I couldn’t feel my thumbs.
CrossFit was new to me. Actually, training in general was new to me. It had only been about six months since I started going to any kind of gym. But from the moment that I started working out, CrossFit was calling my name. I was attracted to the challenge, the competition, and the sport. Only one problem: in Canada, CrossFit was too expensive.
So, when I arrived in Colombia for a six-week stay, I signed up at a local box. It was an affordable way for me to try it out and a fresh way to get to know a city I had visited many times before.
Time was up. Soaked with sweat and breathing hard, I sat down. With the Workout of the Day done, I started the cooldown and stretch. As my heart rate approached normalcy, I noticed that I couldn’t feel my thumbs. I remembered feeling my hand going numb during the workout… and how I had ignored it. I pressed the nail of my pointer finger into my thumb’s skin. Nothing. Moving over to lean against the wall, I drank some agua and assumed that the feeling would come back soon. It probably just fell asleep.
The feeling did return to my thumbs…
seven days later.
What happened? Was it my pride? My never-give-up-attitude? Or just 100 too many overhead squats? One thing’s for sure: I overdid it. I overtrained.
And it wasn’t the first time. It turns out I have a habit of overdoing lots of things. Did you know that you can pop blood vessels in your eyelids by doing an exercise called a ‘cat puke’? Reflecting on my overtraining habit woke me up to a bigger problem: my appetite for overthinking.
The thumb thing taught me that thinking is not the cure for overthinking.
Hours went by. Still no feeling. I gave up and phoned my sister-in-law, the physiotherapist. The summary: I’m stupid. I definitely need a series of treatments. I definitely can’t do CrossFit until I’m healed.
Being my primary hobby at the time, not being able to train for a while was a letdown. But it was obvious, no? Continuing to do the same thing I was doing would only complicate my recovery and produce more damage.
It occurred to me that, in the same way, my reflex to overthink never leads to solutions, to clarity, or to healing. Just like the cure for overtraining is to get outside of the box and get some rest, the cure to overthinking is to get outside of your head and ask for help.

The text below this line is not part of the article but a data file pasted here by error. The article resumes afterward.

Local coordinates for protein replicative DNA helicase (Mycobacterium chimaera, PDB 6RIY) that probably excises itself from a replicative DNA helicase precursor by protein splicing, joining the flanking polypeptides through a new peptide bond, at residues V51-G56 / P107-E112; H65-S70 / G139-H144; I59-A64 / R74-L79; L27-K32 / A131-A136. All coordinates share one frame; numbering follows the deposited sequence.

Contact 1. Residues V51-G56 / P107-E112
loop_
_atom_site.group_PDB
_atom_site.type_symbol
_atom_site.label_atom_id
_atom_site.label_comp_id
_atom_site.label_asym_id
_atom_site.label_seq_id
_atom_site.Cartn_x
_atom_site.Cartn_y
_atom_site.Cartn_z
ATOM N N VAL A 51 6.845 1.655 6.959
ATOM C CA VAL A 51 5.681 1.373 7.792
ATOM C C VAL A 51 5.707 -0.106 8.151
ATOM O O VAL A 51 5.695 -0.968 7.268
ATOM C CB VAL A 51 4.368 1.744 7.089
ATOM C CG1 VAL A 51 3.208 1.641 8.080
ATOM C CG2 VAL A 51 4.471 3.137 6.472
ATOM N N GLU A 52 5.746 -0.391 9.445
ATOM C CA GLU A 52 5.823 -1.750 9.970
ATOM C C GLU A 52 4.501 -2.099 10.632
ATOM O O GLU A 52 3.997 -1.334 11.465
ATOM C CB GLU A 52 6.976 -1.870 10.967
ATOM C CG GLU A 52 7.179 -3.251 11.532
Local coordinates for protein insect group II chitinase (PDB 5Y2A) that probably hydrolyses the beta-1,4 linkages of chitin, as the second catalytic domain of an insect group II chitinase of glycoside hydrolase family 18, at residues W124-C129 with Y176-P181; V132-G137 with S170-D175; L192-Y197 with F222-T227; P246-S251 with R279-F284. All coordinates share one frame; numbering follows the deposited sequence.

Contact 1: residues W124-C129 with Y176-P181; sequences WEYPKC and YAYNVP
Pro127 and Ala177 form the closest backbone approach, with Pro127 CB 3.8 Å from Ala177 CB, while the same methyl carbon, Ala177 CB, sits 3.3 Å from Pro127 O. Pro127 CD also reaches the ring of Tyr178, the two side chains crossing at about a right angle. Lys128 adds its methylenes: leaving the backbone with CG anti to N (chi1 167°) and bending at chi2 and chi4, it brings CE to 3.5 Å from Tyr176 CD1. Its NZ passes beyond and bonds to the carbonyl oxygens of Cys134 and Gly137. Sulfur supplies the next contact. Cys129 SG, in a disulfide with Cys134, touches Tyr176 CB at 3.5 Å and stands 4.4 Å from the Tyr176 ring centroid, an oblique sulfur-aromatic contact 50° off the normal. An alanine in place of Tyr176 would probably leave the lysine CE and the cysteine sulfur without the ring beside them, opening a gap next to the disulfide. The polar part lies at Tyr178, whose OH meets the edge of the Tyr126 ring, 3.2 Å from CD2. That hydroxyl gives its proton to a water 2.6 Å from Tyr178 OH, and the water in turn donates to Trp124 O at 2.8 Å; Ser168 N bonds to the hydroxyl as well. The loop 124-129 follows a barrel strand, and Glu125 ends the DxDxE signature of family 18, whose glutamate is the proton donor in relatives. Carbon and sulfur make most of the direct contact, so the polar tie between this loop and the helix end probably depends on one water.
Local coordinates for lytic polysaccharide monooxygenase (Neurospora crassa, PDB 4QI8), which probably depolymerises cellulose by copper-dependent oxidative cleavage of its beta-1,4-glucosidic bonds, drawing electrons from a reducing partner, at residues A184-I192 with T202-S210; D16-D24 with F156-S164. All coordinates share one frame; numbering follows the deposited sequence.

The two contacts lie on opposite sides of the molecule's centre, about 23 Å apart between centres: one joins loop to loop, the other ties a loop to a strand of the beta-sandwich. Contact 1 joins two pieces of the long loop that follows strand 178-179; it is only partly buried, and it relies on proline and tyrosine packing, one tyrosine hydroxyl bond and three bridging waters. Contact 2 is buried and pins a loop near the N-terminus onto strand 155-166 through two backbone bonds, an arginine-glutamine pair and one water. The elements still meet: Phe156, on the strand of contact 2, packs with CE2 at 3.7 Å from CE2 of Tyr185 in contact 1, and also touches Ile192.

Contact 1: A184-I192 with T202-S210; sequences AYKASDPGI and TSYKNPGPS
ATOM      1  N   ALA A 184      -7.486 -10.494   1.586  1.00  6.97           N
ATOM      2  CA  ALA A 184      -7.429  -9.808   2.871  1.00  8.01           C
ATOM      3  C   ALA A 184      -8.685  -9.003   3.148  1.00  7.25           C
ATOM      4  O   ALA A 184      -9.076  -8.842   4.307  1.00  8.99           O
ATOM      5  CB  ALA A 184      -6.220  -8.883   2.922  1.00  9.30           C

It taught me that overthinking is counterproductive.
Overtraining for a few minutes meant that now I couldn’t train at all. And overtraining didn’t make me faster nor stronger. It made me sit at home hooked up to a machine sending small amounts of electrical current into my neck.
At times, too much of something becomes counterproductive. Overtraining leads to a damaged body, and damaged bodies don’t train well. Overthinking leads to an anxious mind, and anxious minds don’t think well. It turns out not training is more productive than overtraining, and not thinking is more productive than overthinking.
Overthinking leads to an anxious mind, and anxious minds don’t think well.
It taught me that thinking about the wrong things can be dangerous.
The CrossFit box was a cruel teacher when it came to correcting my pride. Training to get stronger? Good. Training to get fitter? Yep. Training to have fun? Also yep. Training to prove something? Possibly a recipe for disaster.
Training for things that training can’t change will always lead to overtraining. And thinking about things that thinking can’t change will always lead to overthinking.
Thinking about things that thinking can’t change will always lead to overthinking.
Like overtraining, when we take thinking too far, when we use it for something it’s not meant for, we suffer. Julia Ries writes about how overthinking can make us less active, less creative, more tired, and screw up our sleep cycle and our appetite. And late Yale University professor Dr. Susan Nolen-Hoeksema spent much of her career researching the connection between overthinking (what she referred to as ‘rumination’) and depression.
Lastly, the thumb thing taught me that I need to notice I’m overthinking before it’s too late.
We’re all going to overthink sometimes — I still struggle with this. We’re going to get hung up on something and run it through our heads until we’re anxious, tired, and done. But the answer is not to fight our thoughts nor to figure them out. Remember, that’s how the problem started in the first place.
Instead, there are two simple things we can do:
1. Notice your thoughts.
The first step is to notice when you’re ruminating on the same problem, conversation, or negative emotion. Overthinking often continues because we’re not aware when we’re doing it and we’re not aware it’s a problem.
2. Stop and get out of your head.
How? Tell someone else about the thing. Being healthy means being aware of your thoughts and knowing when to acknowledge that your thought processes are fruitless and you need to ask for help.
So start with these two steps and call overthinking quits. If you don’t stop in time, you might suffer through the next seven days… or more. Trust me, your proverbial thumbs will thank you!
That’s day 17 of my 30-day writing project. I hope you’re safe and well.